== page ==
When reading about the rules and regulations of what can and cannot be used in the various offerings to God, it can all be more than a little overwhelming. It is therefore easy for the Christian to think, “Since we don’t do this anymore, it does not really matter.” But such thinking robs us of some of the rich connection between the Old and New Testaments and how “the New is in the Old concealed and the Old is in the New revealed.”
While not intended to be a comprehensive list, allow me to offer some general remarks about the various offerings. One word frequently translated as “offering” (minha) bears the idea of a “gift” and even a “tribute” A tribute is what a lesser pays to a greater, it is an acknowledgment to a ruler of one’s submission to and acceptance of that ruler’s protection. So an offering is not a sign of personal benevolence but rather of giving of that which is due. A number of offerings stand out in the Old Testament.
First is the burnt offering. The idea here is that of consecration. The animal is fully consumed in the fire as a symbol of giving oneself fully to God. A bull or ram or bird could be used. It is a voluntary act of worship.
Second is the grain offering. This is an act of thanksgiving for the goodness and provision of God in our lives. A portion of it is burnt and the rest is available to the priest to be consumed.
Third is the peace offering. Animals without defect are offered to God, accompanied by a vow or an act of thanksgiving. This is done to establish communion or fellowship with God. The fat portions of the animal are burnt and the meat is available for the priest’s use.
Fourth is the sin offering. This can be a bull or goat or lamb or bird or even a small portion of flour, depending upon what the giver can afford. This is a confession of sins committed and an act to make atonement for those sins. The meat can go to the priest.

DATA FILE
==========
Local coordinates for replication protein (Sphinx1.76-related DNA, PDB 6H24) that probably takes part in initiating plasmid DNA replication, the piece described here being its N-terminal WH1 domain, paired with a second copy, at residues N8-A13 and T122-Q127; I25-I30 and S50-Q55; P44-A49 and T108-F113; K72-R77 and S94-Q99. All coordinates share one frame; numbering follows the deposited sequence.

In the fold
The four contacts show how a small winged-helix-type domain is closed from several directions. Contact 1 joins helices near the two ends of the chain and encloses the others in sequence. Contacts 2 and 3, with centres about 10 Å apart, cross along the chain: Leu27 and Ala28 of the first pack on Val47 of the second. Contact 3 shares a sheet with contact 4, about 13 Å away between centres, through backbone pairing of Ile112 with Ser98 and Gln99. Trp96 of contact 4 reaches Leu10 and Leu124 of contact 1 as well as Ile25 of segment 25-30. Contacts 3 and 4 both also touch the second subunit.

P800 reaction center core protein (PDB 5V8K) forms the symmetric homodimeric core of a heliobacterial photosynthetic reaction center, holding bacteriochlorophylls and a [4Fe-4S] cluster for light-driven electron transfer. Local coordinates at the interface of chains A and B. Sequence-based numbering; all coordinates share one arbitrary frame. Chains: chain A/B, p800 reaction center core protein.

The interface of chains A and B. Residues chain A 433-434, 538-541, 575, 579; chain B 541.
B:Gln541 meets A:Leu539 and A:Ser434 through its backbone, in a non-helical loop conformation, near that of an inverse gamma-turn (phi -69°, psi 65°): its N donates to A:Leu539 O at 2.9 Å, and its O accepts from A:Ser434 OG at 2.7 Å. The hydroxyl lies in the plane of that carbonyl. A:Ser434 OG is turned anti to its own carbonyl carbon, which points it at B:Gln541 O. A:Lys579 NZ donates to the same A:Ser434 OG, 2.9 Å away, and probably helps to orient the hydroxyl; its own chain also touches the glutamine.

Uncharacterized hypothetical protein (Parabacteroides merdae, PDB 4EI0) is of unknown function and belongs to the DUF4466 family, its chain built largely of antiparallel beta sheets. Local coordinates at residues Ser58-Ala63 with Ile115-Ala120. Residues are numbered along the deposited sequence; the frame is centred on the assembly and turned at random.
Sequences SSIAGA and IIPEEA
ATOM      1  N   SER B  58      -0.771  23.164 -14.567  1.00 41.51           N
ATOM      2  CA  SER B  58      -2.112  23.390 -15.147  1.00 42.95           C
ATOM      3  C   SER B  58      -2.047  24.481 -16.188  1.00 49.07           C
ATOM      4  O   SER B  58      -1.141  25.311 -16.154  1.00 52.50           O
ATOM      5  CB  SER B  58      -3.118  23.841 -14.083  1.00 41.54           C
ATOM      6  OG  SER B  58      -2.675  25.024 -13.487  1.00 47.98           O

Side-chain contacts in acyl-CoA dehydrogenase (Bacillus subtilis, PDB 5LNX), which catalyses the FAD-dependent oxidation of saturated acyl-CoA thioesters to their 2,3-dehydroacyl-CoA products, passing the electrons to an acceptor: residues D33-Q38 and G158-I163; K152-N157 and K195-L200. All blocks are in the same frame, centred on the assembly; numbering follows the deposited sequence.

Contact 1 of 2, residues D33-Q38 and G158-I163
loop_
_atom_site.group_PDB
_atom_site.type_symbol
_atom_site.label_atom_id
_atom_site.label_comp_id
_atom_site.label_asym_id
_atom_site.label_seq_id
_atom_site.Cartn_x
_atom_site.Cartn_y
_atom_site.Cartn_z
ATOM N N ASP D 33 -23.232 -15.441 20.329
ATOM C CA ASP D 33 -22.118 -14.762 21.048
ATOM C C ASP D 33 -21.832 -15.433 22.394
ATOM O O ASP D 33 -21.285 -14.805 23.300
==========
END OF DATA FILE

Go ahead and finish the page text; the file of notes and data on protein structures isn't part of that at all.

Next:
Fifth is the trespass offering. This is an act of making restitution and seeking cleansing. A ram is used here, with the fat being burnt and the meat going to the priest.
The writer of Hebrews goes to great detail in portraying Christ as both Victim and Priest. As such He is the fulfillment of all of the Old Testament offerings and we are the ones blest by His acts. As the sinless One, He is the unblemished sacrifice that atones for the sins of the world (sin offering). Our sins and trespasses are blotted out, not because they do not exist, but because He has taken them upon Himself and He has paid the price for them (trespass offering). He established peace between God and man and between man and man (peace offering). He fills our lives with thanksgiving, giving us Himself in the Eucharist (grain offering) and He calls upon us to consecrate ourselves to His loving service as He consecrated Himself to do His Father’s will (burnt offering).
“Therefore I urge you, brethren, by the mercies of God, to present your bodies a living and holy sacrifice, acceptable to God, which is your spiritual service of worship. And do not be conformed to this world, but be transformed by the renewing of your mind, so that you may prove what the will of God is, that which is good and acceptable and perfect.” Romans 12:1,2